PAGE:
Donald Brind on cumpulsory voting
Eddie Izzard writes his own jokes. He made that very clear when I offered him what I thought was a good line he could use in pressing young people to get out and vote. â€œVote and you get stuff, donâ€™t vote and you get stuffed.â€
I was touring North London marginals with the Labour-supporting comedian and Eddie was a bit sniffy about my offering. It cut no ice when I pointed out that the author of the aphorism was the young, supersmart editor of the New Statesman Staggers blog Stephen Bush.
I was reminded of the exchange by Mikeâ€™s posting last week on the political implications of the greater propensity of older people to vote â€“ and thereby to be given â€œstuffâ€ by the Tories â€“ a variety of benefits for pensioners are locked into the system while the you are hit by cuts in housing and , unemployment benefits and maintenance grants.
Getting young people to actually use their vote was a major preoccupation of Labour campaigners â€“ including Eddie Izzard and leader Ed Miliband. Remember his dalliance with another comedian Russell Brand?
In the runup to the election I was reporting for The Week and I posted a piece discussing the idea of compulsory voting, as a way of involving young people. . I noted that in Australia, where registering to vote and going to the polls have been legal duties since 1924, turnout in the 2013 general election was 93%.
What I found particularly striking back in January 2015 was that two influential columnists on the activists website Conservative Home were saying nice things about a private members Bill presented by the veteran Left wing Labour MP David Winnick. It proposed a law on the Australian model.
Tim Montgomerie founder of Conservative Home and a Times columnist was clearly surprised to find himself backing the idea. He told Times readers â€œIâ€™m not comfortable recommending any kind of compulsion. But Iâ€™m much more uncomfortable at the prospect of Britain becoming some sort of gerontocracy where older (and richer) people decide who is in power. This is a much greater social evil.â€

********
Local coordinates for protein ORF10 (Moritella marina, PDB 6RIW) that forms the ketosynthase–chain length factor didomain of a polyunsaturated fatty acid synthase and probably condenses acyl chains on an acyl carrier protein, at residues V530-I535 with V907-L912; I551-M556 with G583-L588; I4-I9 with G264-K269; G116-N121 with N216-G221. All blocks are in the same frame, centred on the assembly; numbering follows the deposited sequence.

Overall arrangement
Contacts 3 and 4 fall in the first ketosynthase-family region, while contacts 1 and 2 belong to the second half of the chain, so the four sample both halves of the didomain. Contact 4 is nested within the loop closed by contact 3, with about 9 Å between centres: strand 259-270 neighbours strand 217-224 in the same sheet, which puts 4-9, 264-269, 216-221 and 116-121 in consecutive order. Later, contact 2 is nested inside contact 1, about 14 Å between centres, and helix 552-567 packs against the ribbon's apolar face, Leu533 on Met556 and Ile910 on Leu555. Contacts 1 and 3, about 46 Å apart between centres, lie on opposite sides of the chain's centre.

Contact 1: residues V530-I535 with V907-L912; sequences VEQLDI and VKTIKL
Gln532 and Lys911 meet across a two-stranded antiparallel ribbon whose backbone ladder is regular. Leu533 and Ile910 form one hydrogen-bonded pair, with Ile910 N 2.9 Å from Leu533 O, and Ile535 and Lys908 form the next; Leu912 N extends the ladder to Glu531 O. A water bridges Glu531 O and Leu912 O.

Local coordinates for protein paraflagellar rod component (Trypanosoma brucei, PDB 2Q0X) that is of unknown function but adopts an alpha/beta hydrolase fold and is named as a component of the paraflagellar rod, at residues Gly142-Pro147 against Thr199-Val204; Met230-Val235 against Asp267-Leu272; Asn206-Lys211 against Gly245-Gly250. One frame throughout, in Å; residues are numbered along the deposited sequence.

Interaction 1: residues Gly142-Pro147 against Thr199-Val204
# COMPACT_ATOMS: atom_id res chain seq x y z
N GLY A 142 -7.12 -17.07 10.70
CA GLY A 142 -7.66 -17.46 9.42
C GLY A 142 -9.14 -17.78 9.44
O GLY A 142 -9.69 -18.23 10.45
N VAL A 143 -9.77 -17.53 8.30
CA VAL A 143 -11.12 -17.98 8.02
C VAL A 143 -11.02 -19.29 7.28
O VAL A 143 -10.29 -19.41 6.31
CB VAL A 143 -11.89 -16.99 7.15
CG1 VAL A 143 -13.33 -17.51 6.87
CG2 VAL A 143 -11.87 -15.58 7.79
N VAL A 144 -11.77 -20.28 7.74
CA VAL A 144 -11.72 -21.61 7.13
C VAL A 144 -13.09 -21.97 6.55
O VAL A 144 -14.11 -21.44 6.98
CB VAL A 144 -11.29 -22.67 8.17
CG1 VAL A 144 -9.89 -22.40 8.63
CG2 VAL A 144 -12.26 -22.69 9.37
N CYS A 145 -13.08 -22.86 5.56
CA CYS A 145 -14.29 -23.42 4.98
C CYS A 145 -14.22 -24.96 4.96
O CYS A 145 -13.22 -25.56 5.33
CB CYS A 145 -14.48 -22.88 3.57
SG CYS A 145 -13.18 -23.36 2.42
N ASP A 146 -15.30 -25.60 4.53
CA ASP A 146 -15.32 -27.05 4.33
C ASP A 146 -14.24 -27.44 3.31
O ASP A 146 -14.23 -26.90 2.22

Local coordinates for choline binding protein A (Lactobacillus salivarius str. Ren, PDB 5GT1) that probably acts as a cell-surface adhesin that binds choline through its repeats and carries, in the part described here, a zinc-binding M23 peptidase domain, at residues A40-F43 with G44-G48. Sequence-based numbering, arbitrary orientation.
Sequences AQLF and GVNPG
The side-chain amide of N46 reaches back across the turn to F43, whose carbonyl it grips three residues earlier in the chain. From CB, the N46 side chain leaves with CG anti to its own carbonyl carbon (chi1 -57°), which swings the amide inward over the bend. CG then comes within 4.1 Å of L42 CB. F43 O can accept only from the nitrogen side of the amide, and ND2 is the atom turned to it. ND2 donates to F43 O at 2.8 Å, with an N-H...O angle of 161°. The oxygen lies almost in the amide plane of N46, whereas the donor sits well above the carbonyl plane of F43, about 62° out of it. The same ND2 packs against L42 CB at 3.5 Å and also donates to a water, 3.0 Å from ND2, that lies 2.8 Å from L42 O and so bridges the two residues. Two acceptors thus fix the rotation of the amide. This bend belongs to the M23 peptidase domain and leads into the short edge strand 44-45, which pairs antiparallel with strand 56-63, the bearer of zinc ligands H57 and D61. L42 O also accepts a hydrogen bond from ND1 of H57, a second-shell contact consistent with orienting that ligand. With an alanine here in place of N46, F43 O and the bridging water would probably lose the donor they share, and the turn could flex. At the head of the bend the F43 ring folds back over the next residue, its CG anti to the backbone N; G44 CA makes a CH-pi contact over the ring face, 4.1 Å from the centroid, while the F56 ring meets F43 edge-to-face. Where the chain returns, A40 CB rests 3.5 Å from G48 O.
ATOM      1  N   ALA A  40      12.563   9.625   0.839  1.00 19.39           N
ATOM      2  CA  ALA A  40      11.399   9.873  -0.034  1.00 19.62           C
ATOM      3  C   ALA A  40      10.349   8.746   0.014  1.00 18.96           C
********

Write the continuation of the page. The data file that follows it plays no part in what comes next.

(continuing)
Montgomerie argues that â€œA skewed electorate produces skewed public policy.â€ Older people are more likely to vote so parties woo them. â€œThatâ€™s one big reason why austerity has fallen so disproportionately on younger people with families.â€ He cited housing and benefits as examples where older people got a better deal from the Chancellor George Osborne.
Another Con Home writer Peter Hoskin was clearly uncomfortable about supporting Montgomerie. Â â€œThereâ€™s something weird and un-British about the idea of compulsory voting, isnâ€™t there?â€ But he was impressed by arguments in a report by the Left think-tank IPPR Divided Democracy which showed there was is a gap of more than 20 per cent between turnout figures for 18-24 year olds and the national average. â€œUnsurprisingly, itâ€™s voters over 40, and particularly over 65, who push that average up,â€ says Hoskin.
Hoskin came down in favour of IPPR’s suggested half way house â€œthat voting be made compulsory, at pain of a fine, for first-time voters only. This makes sense because voting is what they call â€œhabit formingâ€; once people pop to the ballot box they just canâ€™t stop.â€
Labourâ€™s prescription is votes at 16 strongly advocated by the London Mayoral candidate Sadiq Khan. He told the Independent it was part of a package to make voting easier for the young with polling stations should be set up in secondary schools, on-the-day voting registration and perhaps online polling.Â â€œWhy do elections take place on a Thursday? Why do you have to go to a cold church hall to cast your vote? Why canâ€™t you vote by the web? Why canâ€™t you have same-day registration? You can get a mortgage in a day â€“ why canâ€™t you do the same with voting registration? If the concern is fraud, we can address that.â€
Khan says â€œIf you speak candidly to a campaign manager of any of the mainstream parties they will say that they concentrate their energies disproportionately on those they know are going to vote,â€ he said.
The arguments are very similar to those of Montgomerie who argues that compulsory voting is really all about forcing politicians to reach beyond their comfort zones. â€œItâ€™s a 20-minute burden for voters once every four or five years but it would compel our politicians to change in fundamental ways and to build much broader voting coalitions.â€
Making the political parties find a way to appeal to the 16 million people who did not vote â€œcould have a profound effect on British politics.â€ He adds there would need to be strict caps on political donations â€œso that the rich and organised cannot find back-door ways to reassert their disproportionate influence.â€
Is George Osborne listening? Almost certainly not. Montgomerie is a supporter of the social justice movement in the Conservative Party. He thinks Osborne is aÂ flop, as he makes clear in a recent must-read dissection of the Chancellorâ€™s record on Capx.Â The disdain is probably mutual.